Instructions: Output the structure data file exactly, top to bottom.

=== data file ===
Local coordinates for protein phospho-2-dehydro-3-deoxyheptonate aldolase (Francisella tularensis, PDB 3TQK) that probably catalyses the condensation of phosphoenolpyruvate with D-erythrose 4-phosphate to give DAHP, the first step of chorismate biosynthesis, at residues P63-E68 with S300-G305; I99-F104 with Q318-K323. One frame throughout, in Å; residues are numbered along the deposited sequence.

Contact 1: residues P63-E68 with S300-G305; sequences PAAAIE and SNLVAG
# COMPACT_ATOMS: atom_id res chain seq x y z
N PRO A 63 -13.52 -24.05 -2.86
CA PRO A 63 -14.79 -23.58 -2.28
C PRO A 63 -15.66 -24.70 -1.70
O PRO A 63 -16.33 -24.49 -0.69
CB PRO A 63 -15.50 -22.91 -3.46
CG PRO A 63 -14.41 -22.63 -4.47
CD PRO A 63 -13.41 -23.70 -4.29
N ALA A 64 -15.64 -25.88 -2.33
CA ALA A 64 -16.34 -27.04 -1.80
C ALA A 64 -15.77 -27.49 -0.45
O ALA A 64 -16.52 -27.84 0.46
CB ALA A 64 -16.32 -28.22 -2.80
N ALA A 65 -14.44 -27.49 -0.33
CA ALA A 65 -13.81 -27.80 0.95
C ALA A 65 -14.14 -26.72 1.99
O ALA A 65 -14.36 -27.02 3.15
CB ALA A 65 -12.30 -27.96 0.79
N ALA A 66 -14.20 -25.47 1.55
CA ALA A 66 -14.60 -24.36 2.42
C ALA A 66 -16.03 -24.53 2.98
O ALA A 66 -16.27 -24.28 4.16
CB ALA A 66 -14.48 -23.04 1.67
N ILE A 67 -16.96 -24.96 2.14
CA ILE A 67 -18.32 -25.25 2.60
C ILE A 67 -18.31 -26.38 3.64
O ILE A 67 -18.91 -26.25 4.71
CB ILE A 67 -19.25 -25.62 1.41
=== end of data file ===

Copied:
Local coordinates for protein phospho-2-dehydro-3-deoxyheptonate aldolase (Francisella tularensis, PDB 3TQK) that probably catalyses the condensation of phosphoenolpyruvate with D-erythrose 4-phosphate to give DAHP, the first step of chorismate biosynthesis, at residues P63-E68 with S300-G305; I99-F104 with Q318-K323. One frame throughout, in Å; residues are numbered along the deposited sequence.

Contact 1: residues P63-E68 with S300-G305; sequences PAAAIE and SNLVAG
# COMPACT_ATOMS: atom_id res chain seq x y z
N PRO A 63 -13.52 -24.05 -2.86
CA PRO A 63 -14.79 -23.58 -2.28
C PRO A 63 -15.66 -24.70 -1.70
O PRO A 63 -16.33 -24.49 -0.69
CB PRO A 63 -15.50 -22.91 -3.46
CG PRO A 63 -14.41 -22.63 -4.47
CD PRO A 63 -13.41 -23.70 -4.29
N ALA A 64 -15.64 -25.88 -2.33
CA ALA A 64 -16.34 -27.04 -1.80
C ALA A 64 -15.77 -27.49 -0.45
O ALA A 64 -16.52 -27.84 0.46
CB ALA A 64 -16.32 -28.22 -2.80
N ALA A 65 -14.44 -27.49 -0.33
CA ALA A 65 -13.81 -27.80 0.95
C ALA A 65 -14.14 -26.72 1.99
O ALA A 65 -14.36 -27.02 3.15
CB ALA A 65 -12.30 -27.96 0.79
N ALA A 66 -14.20 -25.47 1.55
CA ALA A 66 -14.60 -24.36 2.42
C ALA A 66 -16.03 -24.53 2.98
O ALA A 66 -16.27 -24.28 4.16
CB ALA A 66 -14.48 -23.04 1.67
N ILE A 67 -16.96 -24.96 2.14
CA ILE A 67 -18.32 -25.25 2.60
C ILE A 67 -18.31 -26.38 3.64
O ILE A 67 -18.91 -26.25 4.71
CB ILE A 67 -19.25 -25.62 1.41